The Traditions

“Now I praise you that ye remember me in all things and stand fast in the traditions even as I delivered them unto you” (1 Cor. 11:2).

With these words the apostle now turns to a new subject, leaving the matter of liberty which, in deference to the conscience of weak brethren, one must be willing to forfeit in order to save that weak one. This principle he applied to the eating of meats offered to idols, for, all meats will neither commend nor condemn us to God, and, save for the explicit prohibition of eating such in an idol’s temple, could be purchased in the market place or else eaten at a feast in a pagan’s home. However, were one to say, “This hath been offered in sacrifice” the Christian should refrain from eating. Thus Paul commanded, “Be ye imitators of me, even as I also am of Christ” (1 Cor. 11:1). Paul surrendered his liberties to avoid offending brethren. “Even as I please all men in all things, not seeking mine own profit, but the profit of the many that they might be saved” (1 Cor. 10:23). To this same end he urged brethren, “Be ye imitators of me.” But that subject of meats sacrificed to idols has been explored and dispensed with. Now the apostle takes up another matter brethren needed instructions about.

The way Paul writes sounds much as if he were responding to a comment from the Corinthians saying, “Paul, we remember and keep the traditions you delivered us.” Such may not be the case, but the way the sentence is structured, is seems as though it were.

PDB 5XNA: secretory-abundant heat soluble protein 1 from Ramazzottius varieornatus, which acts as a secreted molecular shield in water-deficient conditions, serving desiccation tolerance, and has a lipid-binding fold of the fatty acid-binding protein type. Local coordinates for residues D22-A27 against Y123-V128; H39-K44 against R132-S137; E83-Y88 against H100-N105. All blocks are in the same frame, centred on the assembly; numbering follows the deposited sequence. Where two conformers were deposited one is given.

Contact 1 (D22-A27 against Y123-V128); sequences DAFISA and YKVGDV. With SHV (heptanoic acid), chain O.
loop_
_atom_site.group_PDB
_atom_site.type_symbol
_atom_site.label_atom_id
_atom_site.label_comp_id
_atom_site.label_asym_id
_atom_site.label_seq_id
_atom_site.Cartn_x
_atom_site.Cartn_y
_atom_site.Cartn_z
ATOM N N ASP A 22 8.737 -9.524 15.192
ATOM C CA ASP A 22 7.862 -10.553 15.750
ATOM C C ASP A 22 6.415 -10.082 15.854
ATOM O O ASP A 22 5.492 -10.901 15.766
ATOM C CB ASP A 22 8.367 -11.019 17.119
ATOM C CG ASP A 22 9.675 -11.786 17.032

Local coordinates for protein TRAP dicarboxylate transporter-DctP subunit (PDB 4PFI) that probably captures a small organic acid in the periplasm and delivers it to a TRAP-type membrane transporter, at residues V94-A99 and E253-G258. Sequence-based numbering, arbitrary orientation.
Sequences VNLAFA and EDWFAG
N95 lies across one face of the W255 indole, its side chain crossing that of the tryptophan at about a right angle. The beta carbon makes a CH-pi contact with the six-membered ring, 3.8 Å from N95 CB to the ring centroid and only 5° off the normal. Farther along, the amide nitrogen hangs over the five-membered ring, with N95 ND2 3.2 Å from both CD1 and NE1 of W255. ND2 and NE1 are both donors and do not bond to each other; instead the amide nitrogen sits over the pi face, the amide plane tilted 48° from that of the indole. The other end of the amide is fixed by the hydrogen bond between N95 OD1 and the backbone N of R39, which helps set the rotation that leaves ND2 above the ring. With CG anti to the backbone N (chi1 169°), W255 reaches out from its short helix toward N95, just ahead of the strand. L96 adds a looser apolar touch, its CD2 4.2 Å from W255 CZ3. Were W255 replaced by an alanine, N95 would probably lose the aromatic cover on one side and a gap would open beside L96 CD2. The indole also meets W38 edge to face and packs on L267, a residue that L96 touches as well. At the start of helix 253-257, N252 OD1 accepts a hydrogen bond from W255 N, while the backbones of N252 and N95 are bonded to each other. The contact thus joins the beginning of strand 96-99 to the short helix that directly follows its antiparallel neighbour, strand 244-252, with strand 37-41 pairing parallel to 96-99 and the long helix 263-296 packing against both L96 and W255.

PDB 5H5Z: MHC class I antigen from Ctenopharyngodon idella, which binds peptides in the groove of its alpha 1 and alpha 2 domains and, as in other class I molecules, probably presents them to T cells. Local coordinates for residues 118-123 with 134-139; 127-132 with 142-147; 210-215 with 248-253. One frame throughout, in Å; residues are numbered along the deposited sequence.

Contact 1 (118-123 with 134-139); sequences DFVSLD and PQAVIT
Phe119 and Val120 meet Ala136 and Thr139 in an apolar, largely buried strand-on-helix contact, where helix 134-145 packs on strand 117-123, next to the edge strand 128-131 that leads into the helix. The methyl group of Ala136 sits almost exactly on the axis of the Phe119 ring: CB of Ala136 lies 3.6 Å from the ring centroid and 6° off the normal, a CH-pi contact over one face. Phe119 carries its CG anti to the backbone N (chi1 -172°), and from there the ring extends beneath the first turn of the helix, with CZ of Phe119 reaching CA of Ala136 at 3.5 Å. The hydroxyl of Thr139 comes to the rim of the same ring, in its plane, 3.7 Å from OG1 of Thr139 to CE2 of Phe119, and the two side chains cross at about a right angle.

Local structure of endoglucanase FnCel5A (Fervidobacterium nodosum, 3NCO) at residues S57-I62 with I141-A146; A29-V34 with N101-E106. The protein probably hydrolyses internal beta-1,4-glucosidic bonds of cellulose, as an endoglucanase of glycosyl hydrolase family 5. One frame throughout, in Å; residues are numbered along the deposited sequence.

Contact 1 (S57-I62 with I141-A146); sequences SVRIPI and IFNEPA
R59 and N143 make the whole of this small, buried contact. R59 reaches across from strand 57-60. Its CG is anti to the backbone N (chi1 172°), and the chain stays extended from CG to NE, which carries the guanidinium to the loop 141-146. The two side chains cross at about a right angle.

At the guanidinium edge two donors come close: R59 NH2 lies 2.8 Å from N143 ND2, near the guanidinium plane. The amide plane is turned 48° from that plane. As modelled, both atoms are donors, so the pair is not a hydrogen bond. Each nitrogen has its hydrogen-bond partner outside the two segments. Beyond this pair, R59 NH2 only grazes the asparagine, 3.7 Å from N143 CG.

The word “tradition” is one of those words which leaves a bad taste in one’s mouth. We think of Jesus’ words to His nation, “Ye leave the commandment of God and hold fast the traditions of men.” When the Pharisees asked Jesus, “Why do thy disciples transgress the traditions of the elders? for they wash not their hands when they eat bread” (Mt. 15:2), Jesus’ response to them was, “Why do ye also transgress the commandment of God by your traditions?” (Mt. 15:3). He concluded the exchange by stating, “In vain do ye worship me, teaching for doctrines the commandments of men” (Mt. 15:9).

The word “tradition” literally means “that which is handed down.” Not all traditions of men are wrong. It was not wrong to wash one’s hands before one eats; it is wrong to make such a practice a condition of salvation or condemnation. But when one’s traditions leads him to set aside the law of God, his traditions are wrong.

The way our passage (“Now I praise you that ye remember me in all things and hold fast the traditions, even as I delivered them unto you”) is postured leaves a little uncertainty as to whether his commendation was in relationship to something he had already discussed or is a reference to things which is about to follow. We rather believe that the commendation had reference to the topics he was about to discuss. In this chapter he speaks of two different traditions or teachings he had given them. The first he first mentions was the head covering; the second related to the Lord’s Supper. In the first of these traditions they followed his instructions; the second they deviated from, earning from him a severe rebuke.

The two topics dealt with in chapter 11 illustrate the fact that in some cases tradition is to be observed in order not to offend a prevailing custom; in some cases such as the Lord’s Supper, the tradition comes from God and we must follow what is handed down or bring judgment upon ourselves. In this same light Paul wrote the Thessalonians, “So then brethren, stand fast, and hold the traditions which ye were taught, whether by word or by epistle of ours.” “Now we command you, brethren, in the name of our Lord Jesus Christ, that ye withdraw yourselves from every brother that walketh disorderly and not after the traditions which they received of us” (2 Thess. 2:15; 3:6).

Jim McDonald

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